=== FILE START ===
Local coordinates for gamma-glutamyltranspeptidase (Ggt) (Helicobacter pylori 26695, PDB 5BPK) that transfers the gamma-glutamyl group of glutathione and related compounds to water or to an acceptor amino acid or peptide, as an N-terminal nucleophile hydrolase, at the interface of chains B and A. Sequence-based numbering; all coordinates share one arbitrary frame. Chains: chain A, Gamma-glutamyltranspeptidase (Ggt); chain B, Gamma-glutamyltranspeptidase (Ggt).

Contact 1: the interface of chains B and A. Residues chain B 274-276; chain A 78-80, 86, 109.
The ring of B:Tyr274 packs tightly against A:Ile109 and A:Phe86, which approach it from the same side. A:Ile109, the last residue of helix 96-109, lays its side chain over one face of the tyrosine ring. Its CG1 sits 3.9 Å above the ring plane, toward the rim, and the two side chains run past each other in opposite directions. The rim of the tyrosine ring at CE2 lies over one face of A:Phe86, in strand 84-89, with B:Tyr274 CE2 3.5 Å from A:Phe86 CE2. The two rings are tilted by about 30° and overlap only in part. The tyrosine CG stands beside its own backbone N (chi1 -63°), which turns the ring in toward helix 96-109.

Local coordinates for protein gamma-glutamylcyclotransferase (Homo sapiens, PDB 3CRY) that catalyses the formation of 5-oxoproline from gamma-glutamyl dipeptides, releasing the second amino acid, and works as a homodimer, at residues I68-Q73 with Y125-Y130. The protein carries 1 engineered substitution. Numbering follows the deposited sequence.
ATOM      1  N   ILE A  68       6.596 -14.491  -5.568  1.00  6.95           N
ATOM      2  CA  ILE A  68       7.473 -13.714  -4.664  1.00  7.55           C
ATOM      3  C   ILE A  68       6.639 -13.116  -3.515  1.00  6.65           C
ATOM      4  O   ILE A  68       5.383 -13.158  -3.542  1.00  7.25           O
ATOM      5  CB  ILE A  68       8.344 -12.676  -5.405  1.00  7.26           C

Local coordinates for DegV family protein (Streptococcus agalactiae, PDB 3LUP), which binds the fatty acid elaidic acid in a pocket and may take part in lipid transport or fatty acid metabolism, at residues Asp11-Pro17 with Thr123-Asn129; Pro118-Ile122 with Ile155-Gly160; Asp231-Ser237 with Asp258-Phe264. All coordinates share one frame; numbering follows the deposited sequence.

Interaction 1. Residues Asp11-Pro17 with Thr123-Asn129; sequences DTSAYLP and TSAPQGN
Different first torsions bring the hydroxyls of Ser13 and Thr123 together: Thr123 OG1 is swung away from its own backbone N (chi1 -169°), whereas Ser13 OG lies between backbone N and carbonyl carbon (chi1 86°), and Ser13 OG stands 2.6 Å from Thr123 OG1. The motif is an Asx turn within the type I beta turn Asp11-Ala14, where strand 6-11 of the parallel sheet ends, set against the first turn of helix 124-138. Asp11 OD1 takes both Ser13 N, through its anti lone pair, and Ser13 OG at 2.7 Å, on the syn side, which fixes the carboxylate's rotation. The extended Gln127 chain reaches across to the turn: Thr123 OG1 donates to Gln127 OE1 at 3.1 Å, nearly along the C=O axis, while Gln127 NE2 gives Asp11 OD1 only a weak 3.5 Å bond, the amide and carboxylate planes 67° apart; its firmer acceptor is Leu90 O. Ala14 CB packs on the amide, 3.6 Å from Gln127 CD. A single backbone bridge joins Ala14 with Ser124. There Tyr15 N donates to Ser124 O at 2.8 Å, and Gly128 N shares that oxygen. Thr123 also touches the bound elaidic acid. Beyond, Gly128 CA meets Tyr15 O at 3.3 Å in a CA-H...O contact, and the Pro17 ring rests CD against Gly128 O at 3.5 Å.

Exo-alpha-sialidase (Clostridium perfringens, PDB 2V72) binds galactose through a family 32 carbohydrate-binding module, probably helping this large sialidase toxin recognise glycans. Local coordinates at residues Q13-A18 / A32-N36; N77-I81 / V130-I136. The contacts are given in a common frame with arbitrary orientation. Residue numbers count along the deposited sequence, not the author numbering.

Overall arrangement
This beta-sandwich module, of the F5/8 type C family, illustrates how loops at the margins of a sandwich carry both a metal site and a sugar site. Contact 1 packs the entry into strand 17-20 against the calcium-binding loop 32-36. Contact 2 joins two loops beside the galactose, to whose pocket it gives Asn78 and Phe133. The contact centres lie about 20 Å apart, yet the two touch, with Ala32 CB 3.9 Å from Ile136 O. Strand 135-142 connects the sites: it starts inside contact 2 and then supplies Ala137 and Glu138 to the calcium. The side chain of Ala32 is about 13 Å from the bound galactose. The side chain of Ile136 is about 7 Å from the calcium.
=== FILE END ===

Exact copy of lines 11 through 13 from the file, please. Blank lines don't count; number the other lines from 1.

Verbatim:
Interaction 1. Residues Asp11-Pro17 with Thr123-Asn129; sequences DTSAYLP and TSAPQGN
Different first torsions bring the hydroxyls of Ser13 and Thr123 together: Thr123 OG1 is swung away from its own backbone N (chi1 -169°), whereas Ser13 OG lies between backbone N and carbonyl carbon (chi1 86°), and Ser13 OG stands 2.6 Å from Thr123 OG1. The motif is an Asx turn within the type I beta turn Asp11-Ala14, where strand 6-11 of the parallel sheet ends, set against the first turn of helix 124-138. Asp11 OD1 takes both Ser13 N, through its anti lone pair, and Ser13 OG at 2.7 Å, on the syn side, which fixes the carboxylate's rotation. The extended Gln127 chain reaches across to the turn: Thr123 OG1 donates to Gln127 OE1 at 3.1 Å, nearly along the C=O axis, while Gln127 NE2 gives Asp11 OD1 only a weak 3.5 Å bond, the amide and carboxylate planes 67° apart; its firmer acceptor is Leu90 O. Ala14 CB packs on the amide, 3.6 Å from Gln127 CD. A single backbone bridge joins Ala14 with Ser124. There Tyr15 N donates to Ser124 O at 2.8 Å, and Gly128 N shares that oxygen. Thr123 also touches the bound elaidic acid. Beyond, Gly128 CA meets Tyr15 O at 3.3 Å in a CA-H...O contact, and the Pro17 ring rests CD against Gly128 O at 3.5 Å.

Exo-alpha-sialidase (Clostridium perfringens, PDB 2V72) binds galactose through a family 32 carbohydrate-binding module, probably helping this large sialidase toxin recognise glycans. Local coordinates at residues Q13-A18 / A32-N36; N77-I81 / V130-I136. The contacts are given in a common frame with arbitrary orientation. Residue numbers count along the deposited sequence, not the author numbering.